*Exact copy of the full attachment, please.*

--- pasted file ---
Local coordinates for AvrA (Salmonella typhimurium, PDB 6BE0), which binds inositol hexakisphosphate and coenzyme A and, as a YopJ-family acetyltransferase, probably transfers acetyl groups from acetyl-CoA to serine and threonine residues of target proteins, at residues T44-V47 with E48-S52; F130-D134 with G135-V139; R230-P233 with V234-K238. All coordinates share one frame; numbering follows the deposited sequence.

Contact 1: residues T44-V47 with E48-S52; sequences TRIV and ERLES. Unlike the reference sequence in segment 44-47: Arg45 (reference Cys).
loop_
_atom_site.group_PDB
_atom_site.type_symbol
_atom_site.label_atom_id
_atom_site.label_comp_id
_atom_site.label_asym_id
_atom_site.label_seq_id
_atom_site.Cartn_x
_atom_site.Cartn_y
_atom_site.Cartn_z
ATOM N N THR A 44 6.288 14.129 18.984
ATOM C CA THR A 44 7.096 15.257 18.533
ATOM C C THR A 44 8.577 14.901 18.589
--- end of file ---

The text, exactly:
Local coordinates for AvrA (Salmonella typhimurium, PDB 6BE0), which binds inositol hexakisphosphate and coenzyme A and, as a YopJ-family acetyltransferase, probably transfers acetyl groups from acetyl-CoA to serine and threonine residues of target proteins, at residues T44-V47 with E48-S52; F130-D134 with G135-V139; R230-P233 with V234-K238. All coordinates share one frame; numbering follows the deposited sequence.

Contact 1: residues T44-V47 with E48-S52; sequences TRIV and ERLES. Unlike the reference sequence in segment 44-47: Arg45 (reference Cys).
loop_
_atom_site.group_PDB
_atom_site.type_symbol
_atom_site.label_atom_id
_atom_site.label_comp_id
_atom_site.label_asym_id
_atom_site.label_seq_id
_atom_site.Cartn_x
_atom_site.Cartn_y
_atom_site.Cartn_z
ATOM N N THR A 44 6.288 14.129 18.984
ATOM C CA THR A 44 7.096 15.257 18.533
ATOM C C THR A 44 8.577 14.901 18.589